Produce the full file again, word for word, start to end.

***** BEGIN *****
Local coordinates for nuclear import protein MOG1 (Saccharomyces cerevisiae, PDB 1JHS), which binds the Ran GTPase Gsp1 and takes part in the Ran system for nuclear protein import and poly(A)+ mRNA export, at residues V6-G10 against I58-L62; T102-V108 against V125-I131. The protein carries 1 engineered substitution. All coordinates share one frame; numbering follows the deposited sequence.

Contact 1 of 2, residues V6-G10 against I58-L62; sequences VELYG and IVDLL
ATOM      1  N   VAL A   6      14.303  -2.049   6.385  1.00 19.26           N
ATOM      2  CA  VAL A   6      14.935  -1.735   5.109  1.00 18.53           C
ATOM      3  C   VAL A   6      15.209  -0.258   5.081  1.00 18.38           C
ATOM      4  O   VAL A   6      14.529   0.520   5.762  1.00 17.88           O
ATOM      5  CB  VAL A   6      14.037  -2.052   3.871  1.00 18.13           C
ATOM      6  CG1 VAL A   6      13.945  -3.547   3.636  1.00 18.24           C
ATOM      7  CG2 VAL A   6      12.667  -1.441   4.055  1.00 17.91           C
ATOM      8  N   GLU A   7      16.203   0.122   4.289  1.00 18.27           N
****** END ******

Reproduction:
Local coordinates for nuclear import protein MOG1 (Saccharomyces cerevisiae, PDB 1JHS), which binds the Ran GTPase Gsp1 and takes part in the Ran system for nuclear protein import and poly(A)+ mRNA export, at residues V6-G10 against I58-L62; T102-V108 against V125-I131. The protein carries 1 engineered substitution. All coordinates share one frame; numbering follows the deposited sequence.

Contact 1 of 2, residues V6-G10 against I58-L62; sequences VELYG and IVDLL
ATOM      1  N   VAL A   6      14.303  -2.049   6.385  1.00 19.26           N
ATOM      2  CA  VAL A   6      14.935  -1.735   5.109  1.00 18.53           C
ATOM      3  C   VAL A   6      15.209  -0.258   5.081  1.00 18.38           C
ATOM      4  O   VAL A   6      14.529   0.520   5.762  1.00 17.88           O
ATOM      5  CB  VAL A   6      14.037  -2.052   3.871  1.00 18.13           C
ATOM      6  CG1 VAL A   6      13.945  -3.547   3.636  1.00 18.24           C
ATOM      7  CG2 VAL A   6      12.667  -1.441   4.055  1.00 17.91           C
ATOM      8  N   GLU A   7      16.203   0.122   4.289  1.00 18.27           N